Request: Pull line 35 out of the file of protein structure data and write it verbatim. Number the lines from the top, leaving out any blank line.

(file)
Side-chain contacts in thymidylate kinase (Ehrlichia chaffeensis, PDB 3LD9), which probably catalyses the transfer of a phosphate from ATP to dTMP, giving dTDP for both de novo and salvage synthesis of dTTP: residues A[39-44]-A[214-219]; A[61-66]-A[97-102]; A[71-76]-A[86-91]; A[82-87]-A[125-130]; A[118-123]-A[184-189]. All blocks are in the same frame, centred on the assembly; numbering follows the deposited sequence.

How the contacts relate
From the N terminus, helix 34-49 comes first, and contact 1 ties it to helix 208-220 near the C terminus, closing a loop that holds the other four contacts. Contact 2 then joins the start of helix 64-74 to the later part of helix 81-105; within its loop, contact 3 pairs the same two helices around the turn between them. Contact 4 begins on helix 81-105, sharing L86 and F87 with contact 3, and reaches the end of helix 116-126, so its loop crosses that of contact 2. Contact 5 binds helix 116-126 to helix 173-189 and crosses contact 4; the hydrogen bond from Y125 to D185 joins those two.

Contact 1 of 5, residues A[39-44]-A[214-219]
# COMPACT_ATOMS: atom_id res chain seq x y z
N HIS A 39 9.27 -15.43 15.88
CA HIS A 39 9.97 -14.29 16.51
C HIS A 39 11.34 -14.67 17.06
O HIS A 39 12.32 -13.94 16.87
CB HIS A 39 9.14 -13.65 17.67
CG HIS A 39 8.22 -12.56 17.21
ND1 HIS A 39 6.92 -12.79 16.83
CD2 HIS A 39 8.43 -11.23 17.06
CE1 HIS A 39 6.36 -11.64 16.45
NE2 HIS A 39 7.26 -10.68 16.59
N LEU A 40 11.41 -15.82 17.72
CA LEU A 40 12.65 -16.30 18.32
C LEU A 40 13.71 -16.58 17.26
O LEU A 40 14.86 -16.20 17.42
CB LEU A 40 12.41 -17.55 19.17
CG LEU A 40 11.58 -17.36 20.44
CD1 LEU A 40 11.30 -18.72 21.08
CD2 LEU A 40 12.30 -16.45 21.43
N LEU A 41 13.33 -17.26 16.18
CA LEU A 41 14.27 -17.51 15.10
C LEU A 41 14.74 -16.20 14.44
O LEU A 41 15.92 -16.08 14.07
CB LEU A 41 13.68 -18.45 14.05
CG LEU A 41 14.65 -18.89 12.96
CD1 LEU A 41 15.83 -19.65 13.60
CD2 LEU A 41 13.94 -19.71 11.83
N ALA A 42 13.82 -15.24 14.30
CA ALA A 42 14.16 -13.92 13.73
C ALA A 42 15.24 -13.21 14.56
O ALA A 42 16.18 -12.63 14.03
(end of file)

O ALA A 42 16.18 -12.63 14.03